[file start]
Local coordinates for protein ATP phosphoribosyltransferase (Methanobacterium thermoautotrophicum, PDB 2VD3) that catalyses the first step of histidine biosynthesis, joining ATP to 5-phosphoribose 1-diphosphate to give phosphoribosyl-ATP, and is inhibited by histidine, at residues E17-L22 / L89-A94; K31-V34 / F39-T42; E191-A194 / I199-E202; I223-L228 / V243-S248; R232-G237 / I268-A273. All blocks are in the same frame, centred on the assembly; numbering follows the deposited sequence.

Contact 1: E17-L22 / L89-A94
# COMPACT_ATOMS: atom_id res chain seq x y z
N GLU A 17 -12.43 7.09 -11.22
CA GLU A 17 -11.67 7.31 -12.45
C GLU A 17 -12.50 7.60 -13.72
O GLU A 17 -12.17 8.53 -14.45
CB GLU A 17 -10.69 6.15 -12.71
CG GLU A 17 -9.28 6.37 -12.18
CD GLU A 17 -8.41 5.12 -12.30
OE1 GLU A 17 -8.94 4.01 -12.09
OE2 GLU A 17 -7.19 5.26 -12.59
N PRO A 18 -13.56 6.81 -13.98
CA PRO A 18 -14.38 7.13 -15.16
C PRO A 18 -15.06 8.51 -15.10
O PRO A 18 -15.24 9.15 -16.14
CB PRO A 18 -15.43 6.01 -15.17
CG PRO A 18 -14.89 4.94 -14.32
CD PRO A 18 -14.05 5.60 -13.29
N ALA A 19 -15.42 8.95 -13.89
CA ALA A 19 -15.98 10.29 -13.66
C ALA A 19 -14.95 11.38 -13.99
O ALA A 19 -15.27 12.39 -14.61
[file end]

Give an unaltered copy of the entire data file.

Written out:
Local coordinates for protein ATP phosphoribosyltransferase (Methanobacterium thermoautotrophicum, PDB 2VD3) that catalyses the first step of histidine biosynthesis, joining ATP to 5-phosphoribose 1-diphosphate to give phosphoribosyl-ATP, and is inhibited by histidine, at residues E17-L22 / L89-A94; K31-V34 / F39-T42; E191-A194 / I199-E202; I223-L228 / V243-S248; R232-G237 / I268-A273. All blocks are in the same frame, centred on the assembly; numbering follows the deposited sequence.

Contact 1: E17-L22 / L89-A94
# COMPACT_ATOMS: atom_id res chain seq x y z
N GLU A 17 -12.43 7.09 -11.22
CA GLU A 17 -11.67 7.31 -12.45
C GLU A 17 -12.50 7.60 -13.72
O GLU A 17 -12.17 8.53 -14.45
CB GLU A 17 -10.69 6.15 -12.71
CG GLU A 17 -9.28 6.37 -12.18
CD GLU A 17 -8.41 5.12 -12.30
OE1 GLU A 17 -8.94 4.01 -12.09
OE2 GLU A 17 -7.19 5.26 -12.59
N PRO A 18 -13.56 6.81 -13.98
CA PRO A 18 -14.38 7.13 -15.16
C PRO A 18 -15.06 8.51 -15.10
O PRO A 18 -15.24 9.15 -16.14
CB PRO A 18 -15.43 6.01 -15.17
CG PRO A 18 -14.89 4.94 -14.32
CD PRO A 18 -14.05 5.60 -13.29
N ALA A 19 -15.42 8.95 -13.89
CA ALA A 19 -15.98 10.29 -13.66
C ALA A 19 -14.95 11.38 -13.99
O ALA A 19 -15.27 12.39 -14.61